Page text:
In an attempt to be provocative, I guess, columnist George Ochenski blames Democrats for the suffering about to be heaped on Montana’s most vulnerable.
The facts escape him: the first being that Republicans have majorities in the Montana Senate and House.
The second is that Republicans have chewed away at Montana’s tax base since 2003, when they, along with Republican Gov. Judy Martz, reduced tax brackets from 10 to six. That meant someone earning $15,000 a year paid the same rate as someone making $1 million. It also cost our state over $976 million by the end of 2016, the Montana Budget and Policy Center reported.
The third fact is the proposed $75 million in budget cuts comes “after we’ve already made $196 million in cuts this year alone and $350 million since 2013,” according to House Minority Leader Jenny Eck (D-Helena).
But it’s not the Republicans, Ochenski suggests, that rained down such destruction on state services. Democrats just didn’t have a strategy to counter the GOP mantra of shrinking government by cutting taxes.
But how does one deal with the Republican game plan? From House Appropriations Committee Chairwoman Nancy Ballance (R-Hamilton):
“Raising taxes was a non-starter, even though we got thousands of letters from people saying ‘Please raise taxes. We need these services,’”
Which is an incredible admission — sort of a “screw you.” She continues:
“But we knew that raising taxes only hurts vulnerable people, and the hard-working people of Montana who were already struggling.”
Let’s look at the revenue (tax) increases proposed by our Democratic legislators and governor: higher taxes on the wealthy, a tax on rental cars and lodging, and a tobacco tax. Doesn’t seem like there’s much damage being done to the “vulnerable people, and the hard-working people of Montana” and certainly less harm with a tobacco tax if it encourages folks to get that nasty nicotine monkey off their back.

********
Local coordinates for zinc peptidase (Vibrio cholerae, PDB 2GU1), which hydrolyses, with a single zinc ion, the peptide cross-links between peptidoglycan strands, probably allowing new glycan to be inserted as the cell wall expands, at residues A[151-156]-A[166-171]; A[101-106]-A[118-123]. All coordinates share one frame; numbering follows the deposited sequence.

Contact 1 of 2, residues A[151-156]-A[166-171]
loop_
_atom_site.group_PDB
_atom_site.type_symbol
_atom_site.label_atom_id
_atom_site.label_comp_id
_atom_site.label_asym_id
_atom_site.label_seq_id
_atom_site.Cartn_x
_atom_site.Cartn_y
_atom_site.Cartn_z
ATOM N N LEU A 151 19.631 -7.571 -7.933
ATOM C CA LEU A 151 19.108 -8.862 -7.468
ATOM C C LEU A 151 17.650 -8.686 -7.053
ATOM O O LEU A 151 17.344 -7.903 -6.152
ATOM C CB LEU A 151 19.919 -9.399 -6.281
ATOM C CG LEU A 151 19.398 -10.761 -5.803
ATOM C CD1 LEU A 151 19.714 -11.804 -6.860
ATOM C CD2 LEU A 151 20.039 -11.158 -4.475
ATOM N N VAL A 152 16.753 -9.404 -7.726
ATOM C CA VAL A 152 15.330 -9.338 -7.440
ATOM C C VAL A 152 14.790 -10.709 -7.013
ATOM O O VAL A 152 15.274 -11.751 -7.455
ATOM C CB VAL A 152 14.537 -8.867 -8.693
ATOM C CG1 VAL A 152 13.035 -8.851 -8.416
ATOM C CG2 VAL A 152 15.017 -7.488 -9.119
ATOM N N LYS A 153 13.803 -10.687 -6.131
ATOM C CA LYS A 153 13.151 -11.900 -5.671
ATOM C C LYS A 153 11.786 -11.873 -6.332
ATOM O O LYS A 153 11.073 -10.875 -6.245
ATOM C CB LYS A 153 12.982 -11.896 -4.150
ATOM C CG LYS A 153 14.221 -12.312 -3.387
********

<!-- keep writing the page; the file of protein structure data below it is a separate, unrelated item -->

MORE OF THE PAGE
Parroting the GOP, Ochenski explains what a typical Montana family should do when faced with a budget shortfall:
The changes most Montanans would make would be cutting back on their spending and prioritize existing funds to their most critical needs.
No mention in his column of trying to raise more revenue, which is another way Montanans balance their budgets.
The opinion piece is headlined: “Democratic Party: Discouraged, disgusted, dysfunctional.”
“I’ve said it before and will say it again… ” That’s Ochenski on Democrats needing to get their house in order. There’s some truth to that. But what’s your strategy, George? What’s your message? How are Democrats going to pick up seats in 2018 and beyond?
He has this to say about the Democrats, “…what Montanans are hearing are high-pitched whines about the evil Republicans.” Sounds like there’s plenty of whining coming from Ochenski as well.